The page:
West Campus
Human Resources waiting area (169 Pilgrim Road)
  • 4 kiosks with international phone lines and computers/internet access reserved for Haitian emergency use only
  • 2 additional computer kiosks
East Campus
Cafeteria Conference Room (2nd Floor at the back )
  • 6 international telephone lines
  • 4 computers
Any staff member who would like to provide assistance in these phone kiosk areas, please e-mail Stephanie Harriston-Diggs, Director of Volunteers.

Resources This Weekend
For staff and managers who many need extra support over the long weekend, the following resources are available:
Pastoral Care, Social Work and Employee Relations
– To reach these services, call the page operator to page the Administrative Clinical Supervisor: from inside BIDMC, dial 123 and select pager #*****, or from outside BIDMC dial (617) ***-**** and select pager #*****
Employee Assistance Program – 1-800-***-**** (available 24 hours a day)

The Situation in Haiti and Those Who Want to Assist
from Rich Wolfe, MD
Everyone at BIDMC has been trying to find ways to help the distressed Haitian population. Our leaders have been working hard to provide the best possible response in the most effective manner. There has been no shortage of volunteers, but in the short term more people, even health care providers, without the right support systems could actually worsen the situation.

The immediate problems are created by the lack of clean water, absence of law and order, and the collapse of the health care infrastructure. Without power, facilities and clean water, it is hard for any number of providers to be effective or even connect with the remaining health care system. There is no way to ensure food, water or safety outside of the few organizations that are on standby to deal with these crises. But there are ways we can help.

The need for supplies and medication is a growing problem. BIDMC has begun to collect the needed resources and find ways to deliver it. At present, simply getting these supplies to the population is a critical problem. The roads are often impassable, the airport is damaged, the port is unusable and there is not enough equipment to unload supplies. All of this makes it extraordinarily difficult to quickly deliver an effective response. We hope to have ways in the near future to deliver supplies.

As a part of the initial governmental responses, BIDMC staff are on the way to Haiti. Dan Nadworny, RN, from the Emergency Department was dispatched on Friday as a long standing member of the International Medical and Surgical Emergency Team or INSURT East. This team is part of a federal agency and is trained and equipped to respond to these types of disasters. Dan has promised to report back from Haiti to us about the needs and how we can best help. David Callaway, the BIDMC Medical Director for Disaster Management, was briefed yesterday in Washington and will be going to the Dominican Republic to work with Alejandro Baez, a former Brigham and Women’s Hospital attending physician who is coordinating the disaster response on the island. David will be performing a needs assessment as well and determining how our institution can best provide assistance and through what means.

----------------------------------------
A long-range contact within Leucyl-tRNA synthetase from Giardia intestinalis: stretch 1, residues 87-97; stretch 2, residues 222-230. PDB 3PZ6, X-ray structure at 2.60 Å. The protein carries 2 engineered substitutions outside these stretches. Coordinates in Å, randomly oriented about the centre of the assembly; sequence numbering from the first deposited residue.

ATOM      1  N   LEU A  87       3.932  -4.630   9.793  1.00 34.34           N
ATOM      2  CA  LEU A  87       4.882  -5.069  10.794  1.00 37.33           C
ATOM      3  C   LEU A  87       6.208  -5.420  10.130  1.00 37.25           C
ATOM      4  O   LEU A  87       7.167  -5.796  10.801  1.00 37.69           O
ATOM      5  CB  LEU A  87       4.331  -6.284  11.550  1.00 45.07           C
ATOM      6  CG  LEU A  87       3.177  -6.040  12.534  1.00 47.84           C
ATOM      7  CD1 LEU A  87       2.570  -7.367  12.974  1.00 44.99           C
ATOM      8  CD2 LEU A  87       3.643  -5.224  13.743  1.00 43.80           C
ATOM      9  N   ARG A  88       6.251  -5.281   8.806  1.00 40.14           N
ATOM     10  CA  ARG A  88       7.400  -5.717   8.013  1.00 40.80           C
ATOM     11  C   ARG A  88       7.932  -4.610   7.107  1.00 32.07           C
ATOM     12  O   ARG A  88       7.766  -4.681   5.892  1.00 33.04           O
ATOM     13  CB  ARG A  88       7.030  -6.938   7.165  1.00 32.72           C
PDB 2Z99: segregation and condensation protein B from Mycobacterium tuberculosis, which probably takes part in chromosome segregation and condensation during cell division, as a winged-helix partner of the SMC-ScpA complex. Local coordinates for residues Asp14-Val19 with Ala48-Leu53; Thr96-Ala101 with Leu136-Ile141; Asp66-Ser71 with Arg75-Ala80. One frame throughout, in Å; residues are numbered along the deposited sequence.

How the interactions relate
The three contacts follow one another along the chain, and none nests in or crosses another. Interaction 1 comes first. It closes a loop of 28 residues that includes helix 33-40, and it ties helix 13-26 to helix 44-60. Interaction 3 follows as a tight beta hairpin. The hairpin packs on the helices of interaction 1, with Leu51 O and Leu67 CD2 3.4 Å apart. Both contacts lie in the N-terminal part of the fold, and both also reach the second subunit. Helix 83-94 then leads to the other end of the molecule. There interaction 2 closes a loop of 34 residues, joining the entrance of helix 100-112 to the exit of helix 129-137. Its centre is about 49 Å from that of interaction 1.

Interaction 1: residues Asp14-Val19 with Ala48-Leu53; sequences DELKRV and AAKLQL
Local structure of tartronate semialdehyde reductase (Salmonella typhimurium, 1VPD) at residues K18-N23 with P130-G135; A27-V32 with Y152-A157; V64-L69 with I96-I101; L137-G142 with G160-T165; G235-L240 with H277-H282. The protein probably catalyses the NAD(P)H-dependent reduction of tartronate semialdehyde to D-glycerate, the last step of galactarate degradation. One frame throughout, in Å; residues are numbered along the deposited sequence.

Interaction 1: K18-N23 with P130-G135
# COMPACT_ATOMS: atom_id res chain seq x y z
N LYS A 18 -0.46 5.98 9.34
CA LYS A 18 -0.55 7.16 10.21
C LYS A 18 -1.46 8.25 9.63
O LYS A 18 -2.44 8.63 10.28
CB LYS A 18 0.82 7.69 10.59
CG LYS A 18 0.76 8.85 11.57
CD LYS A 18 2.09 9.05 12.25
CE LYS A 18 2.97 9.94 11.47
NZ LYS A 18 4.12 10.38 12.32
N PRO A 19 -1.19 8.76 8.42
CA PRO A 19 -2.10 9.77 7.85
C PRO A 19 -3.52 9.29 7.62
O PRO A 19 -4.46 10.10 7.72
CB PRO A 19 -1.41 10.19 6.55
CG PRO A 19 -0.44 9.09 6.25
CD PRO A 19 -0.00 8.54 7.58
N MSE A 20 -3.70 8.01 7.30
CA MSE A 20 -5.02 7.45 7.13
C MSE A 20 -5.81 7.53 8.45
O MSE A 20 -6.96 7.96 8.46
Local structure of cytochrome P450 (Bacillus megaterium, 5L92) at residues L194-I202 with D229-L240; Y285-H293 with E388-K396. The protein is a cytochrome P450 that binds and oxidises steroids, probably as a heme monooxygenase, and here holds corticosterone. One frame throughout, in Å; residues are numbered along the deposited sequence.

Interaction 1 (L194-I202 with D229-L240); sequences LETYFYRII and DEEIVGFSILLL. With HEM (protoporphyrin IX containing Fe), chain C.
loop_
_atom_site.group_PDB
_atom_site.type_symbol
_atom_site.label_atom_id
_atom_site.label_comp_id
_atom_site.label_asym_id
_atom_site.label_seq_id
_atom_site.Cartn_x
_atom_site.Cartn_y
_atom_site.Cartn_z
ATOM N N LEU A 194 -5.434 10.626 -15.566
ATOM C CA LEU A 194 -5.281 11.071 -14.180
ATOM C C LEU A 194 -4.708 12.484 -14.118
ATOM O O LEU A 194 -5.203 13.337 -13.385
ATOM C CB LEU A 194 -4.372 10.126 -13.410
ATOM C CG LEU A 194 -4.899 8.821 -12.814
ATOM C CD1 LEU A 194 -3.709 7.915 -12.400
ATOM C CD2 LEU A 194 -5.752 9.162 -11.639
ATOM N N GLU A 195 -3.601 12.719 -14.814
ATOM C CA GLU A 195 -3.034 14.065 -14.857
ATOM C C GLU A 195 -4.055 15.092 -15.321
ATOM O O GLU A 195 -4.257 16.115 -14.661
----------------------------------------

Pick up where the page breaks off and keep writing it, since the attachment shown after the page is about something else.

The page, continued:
Two of our staff (Jonathan Crocker, MD, Internal Medicine, and Judith Wagoner, RN, Operating Room) have volunteered directly through Partners in Health (PIH) and will be helping in PIH clinics that have not been damaged by the earthquake. We are working closely with PIH, whose clinics have been flooded by patients with crush injuries. The people onsite tell us that OR teams, particularly orthopaedics, are the resource most needed. Mark Gebhardt, MD, Chief of Orthopaedics, and a group of our orthopaedic surgeons have already volunteered and we are waiting to hear more from PIH about access.

We are also working with the Massachusetts Department of Public Health and state agencies to coordinate our resources with the other hospitals, to be as proactive as possible as the needs are fully assessed. In the meantime, we are stockpiling equipment and medication, and setting up a process to inoculate anyone going to Haiti to help.

Please let me know if you are interested in volunteering and what your specific clinical and language skills are. We will then be able to involve the people most suited as Partners in Health implements their response. The best way for you to volunteer as part of the BIDMC effort is to e-mail us at haitivolunteers [at] bidmc [dot] harvard [dot] edu. For those interested in going, you may want to consider receiving the needed vaccinations. The travel clinic has proactively opened extra clinics to accommodate relief workers and will have one scheduled with openings this afternoon. Finally the best thing we can all do is to donate to Partners in Health to support their efforts. You can donate through our own Grateful Nation at

Friday, January 15, 2010

Equal protection from taxation?

Please read the plain language of this story by Montgomery and Shear at the Washington Post:

[T]he White House on Thursday broke the last major logjam blocking enactment of far-reaching health-care legislation, cutting a deal with organized labor on how to tax high-cost insurance policies.

The agreement, forged in a marathon negotiating session that included White House officials and seven prominent labor leaders, would exempt union members from a proposed surtax on expensive insurance plans until 2018, five years after the legislation would take effect.